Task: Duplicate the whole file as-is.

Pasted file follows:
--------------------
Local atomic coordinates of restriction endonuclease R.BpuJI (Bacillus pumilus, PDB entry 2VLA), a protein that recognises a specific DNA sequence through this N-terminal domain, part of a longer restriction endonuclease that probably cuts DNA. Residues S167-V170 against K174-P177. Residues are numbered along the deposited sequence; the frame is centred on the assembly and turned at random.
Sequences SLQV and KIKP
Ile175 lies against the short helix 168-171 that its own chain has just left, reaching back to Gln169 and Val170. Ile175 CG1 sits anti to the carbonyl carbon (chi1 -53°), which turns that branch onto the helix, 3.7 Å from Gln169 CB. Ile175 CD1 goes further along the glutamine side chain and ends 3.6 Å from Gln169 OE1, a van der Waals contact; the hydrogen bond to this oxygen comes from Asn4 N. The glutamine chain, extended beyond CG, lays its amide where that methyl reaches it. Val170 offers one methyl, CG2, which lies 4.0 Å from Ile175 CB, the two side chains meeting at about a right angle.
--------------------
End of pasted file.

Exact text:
Local atomic coordinates of restriction endonuclease R.BpuJI (Bacillus pumilus, PDB entry 2VLA), a protein that recognises a specific DNA sequence through this N-terminal domain, part of a longer restriction endonuclease that probably cuts DNA. Residues S167-V170 against K174-P177. Residues are numbered along the deposited sequence; the frame is centred on the assembly and turned at random.
Sequences SLQV and KIKP
Ile175 lies against the short helix 168-171 that its own chain has just left, reaching back to Gln169 and Val170. Ile175 CG1 sits anti to the carbonyl carbon (chi1 -53°), which turns that branch onto the helix, 3.7 Å from Gln169 CB. Ile175 CD1 goes further along the glutamine side chain and ends 3.6 Å from Gln169 OE1, a van der Waals contact; the hydrogen bond to this oxygen comes from Asn4 N. The glutamine chain, extended beyond CG, lays its amide where that methyl reaches it. Val170 offers one methyl, CG2, which lies 4.0 Å from Ile175 CB, the two side chains meeting at about a right angle.